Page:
Q And are we dangling U.S. citizenship as a carrot?

MR. FLEISCHER: Terry.

Q Ari, back on the O'Neill and Lindsey resignations, is there any connection between these resignations?

MR. FLEISCHER: I think that each resigned for their own reasons and -- just leave it at that, each has resigned for their own reasons.

Q So is it a coincidence that they resigned on the exact same day?

MR. FLEISCHER: Terry, I think it's abundantly clear to everybody who has covered White Houses that you know that people in government service do not stay in government service for their entire portion of Presidential terms. I think the last time you'd have to find a President who had every single person stay in his administration goes back to President Franklin Pearce, in the mid-1800s.

I think this administration, much more so than any modern Presidency, has a stability in the number of its Cabinet Secretaries. People always are free in government service to take a look at their service and make their personal decisions. The President has respected their service and is grateful to their service.

Q So your position is there's no coordination or connection between these resignations?

MR. FLEISCHER: I've simply indicated to you that the President is, as I said, very grateful for their service.

Q Can I ask you, should Americans, on the day that unemployment goes to 6 percent and on the day that these two major resignations, this shakeup of the President's economic team comes, see it as a sign of uncertainty, lack of confidence, lack of direction in the administration's economic policy?

MR. FLEISCHER: No, I think that the American people have shown that they have confidence in the direction of the President's economic policy. They recognize that the economy was in recession and the economy is now growing. And the American people have seen cycles of recession and growth before, and they know that after a recession the economy doesn't instantly grow, that often the economy will grow in fits and starts and stops. And that is, indeed, the pattern of a growth pattern that we have witnessed in this past year.

So I think the American people have actually a pretty sophisticated understanding of the economy in that sense. They've been through periods of slowdown and growth before. They understand that we are going from a period of recession into a period of more robust growth now. And when you take a look at the data for the last, basically, two or three months, while there is much data that is mixed -- and today's report on unemployment is a disappointing report and the President remains deeply concerned about any one individual who doesn't have a job in our country.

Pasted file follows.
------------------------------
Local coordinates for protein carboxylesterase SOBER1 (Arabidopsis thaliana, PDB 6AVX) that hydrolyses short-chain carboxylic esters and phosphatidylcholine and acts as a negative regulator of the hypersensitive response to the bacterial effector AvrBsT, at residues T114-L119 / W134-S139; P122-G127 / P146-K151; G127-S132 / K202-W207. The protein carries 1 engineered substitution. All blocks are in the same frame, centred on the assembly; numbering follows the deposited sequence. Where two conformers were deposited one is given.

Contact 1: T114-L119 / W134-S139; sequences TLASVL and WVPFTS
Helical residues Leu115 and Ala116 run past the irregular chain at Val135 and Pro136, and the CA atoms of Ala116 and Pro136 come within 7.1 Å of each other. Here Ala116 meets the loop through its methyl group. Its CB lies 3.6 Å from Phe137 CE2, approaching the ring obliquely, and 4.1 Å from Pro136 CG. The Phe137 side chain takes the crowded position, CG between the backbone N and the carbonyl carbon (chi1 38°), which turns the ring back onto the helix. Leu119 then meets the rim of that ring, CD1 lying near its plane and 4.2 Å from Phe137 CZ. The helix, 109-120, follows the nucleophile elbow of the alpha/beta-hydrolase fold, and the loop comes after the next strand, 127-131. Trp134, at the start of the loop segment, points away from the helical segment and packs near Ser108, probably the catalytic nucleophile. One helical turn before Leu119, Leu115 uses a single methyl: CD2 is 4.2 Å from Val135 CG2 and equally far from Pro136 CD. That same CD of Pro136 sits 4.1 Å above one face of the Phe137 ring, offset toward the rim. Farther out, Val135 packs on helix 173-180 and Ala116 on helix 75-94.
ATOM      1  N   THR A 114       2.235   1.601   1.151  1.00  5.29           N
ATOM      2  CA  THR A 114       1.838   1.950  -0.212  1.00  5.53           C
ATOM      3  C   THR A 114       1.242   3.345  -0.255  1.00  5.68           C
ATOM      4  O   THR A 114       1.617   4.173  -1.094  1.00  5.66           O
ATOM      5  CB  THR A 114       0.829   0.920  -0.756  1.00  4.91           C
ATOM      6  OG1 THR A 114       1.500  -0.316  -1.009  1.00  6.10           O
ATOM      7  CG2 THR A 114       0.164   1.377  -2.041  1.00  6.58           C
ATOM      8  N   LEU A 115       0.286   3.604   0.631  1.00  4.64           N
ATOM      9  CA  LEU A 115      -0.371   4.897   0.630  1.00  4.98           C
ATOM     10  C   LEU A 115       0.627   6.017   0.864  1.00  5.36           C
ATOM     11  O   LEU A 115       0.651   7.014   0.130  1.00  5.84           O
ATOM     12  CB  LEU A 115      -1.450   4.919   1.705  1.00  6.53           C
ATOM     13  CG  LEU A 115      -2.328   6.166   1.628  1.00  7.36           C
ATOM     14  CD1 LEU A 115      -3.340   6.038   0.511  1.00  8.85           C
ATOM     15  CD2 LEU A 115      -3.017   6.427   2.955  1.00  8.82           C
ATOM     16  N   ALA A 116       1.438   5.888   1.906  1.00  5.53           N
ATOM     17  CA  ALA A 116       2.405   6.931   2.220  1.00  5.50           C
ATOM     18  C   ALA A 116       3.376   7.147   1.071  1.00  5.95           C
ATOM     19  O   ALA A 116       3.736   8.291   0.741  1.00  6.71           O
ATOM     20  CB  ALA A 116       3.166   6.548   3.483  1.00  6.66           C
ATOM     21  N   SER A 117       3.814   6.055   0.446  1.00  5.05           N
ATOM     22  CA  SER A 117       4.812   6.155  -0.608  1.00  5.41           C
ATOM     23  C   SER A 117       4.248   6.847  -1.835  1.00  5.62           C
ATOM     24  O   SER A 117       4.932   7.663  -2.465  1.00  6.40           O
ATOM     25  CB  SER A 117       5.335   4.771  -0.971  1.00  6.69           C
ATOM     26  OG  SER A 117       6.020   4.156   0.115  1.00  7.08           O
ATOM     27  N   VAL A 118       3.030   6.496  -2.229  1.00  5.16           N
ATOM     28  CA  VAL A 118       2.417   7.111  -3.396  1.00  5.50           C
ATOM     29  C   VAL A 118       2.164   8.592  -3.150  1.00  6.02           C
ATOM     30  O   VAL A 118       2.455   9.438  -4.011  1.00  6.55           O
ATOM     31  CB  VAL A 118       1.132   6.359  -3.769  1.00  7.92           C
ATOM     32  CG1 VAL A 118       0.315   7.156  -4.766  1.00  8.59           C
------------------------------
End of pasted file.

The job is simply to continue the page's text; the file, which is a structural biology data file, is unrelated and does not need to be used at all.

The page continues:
But the data has been mixed. While there have been increasing good signs recently in the data -- for example, for the last almost eight weeks in a row, first-time unemployment claims have gone down; productivity is increasing at a great rate; inflation remains quite low; and in a change in the recent trend, consumer confidence has gone up in the last couple months. So there is increasingly good signs on the economic horizon. The President wants to make sure that we work with Congress to create an environment for even more good signs to manifest.

Q So the resignation of the Treasury Secretary and the President's chief economic advisor on the same day shouldn't shake anybody's confidence in the direction and certainly the administration?

MR. FLEISCHER: No, I think people recognize that respected leaders like Paul O'Neill and Larry Lindsey come into government service to perform their duties on behalf of a grateful President and a grateful nation and they are free to pursue other endeavors, too.

Q Today, close to 1 billion Muslims celebrate Eid, the festival. The President arrived yesterday at the Islamic Center, where he made several statements, of course, about no doubt that Islam is a religion of peace. But most of the terrorist activities were involved by the Muslims. So today, other than what he said on the Eid and about Ramadan, what message would be to the nations who are supporting, harboring and assisting the terrorists against the United States and victims are basically, Islam one side, Hindus, Muslims -- Hindus, Christians and Jews. So what would be the future --

MR. FLEISCHER: No. No. No, Goyle, no. People who commit these acts defy their own religion. The President means it when he says from the heart that the Islamic religion is a religion of peace. And just because certain individuals have twisted and distorted that religion for their own barbaric purposes, should not and will not in this President's mind indict a good religion. And that's how you have to look at this, as these individual terrorists are individual terrorists; they are not a reflection on a faith.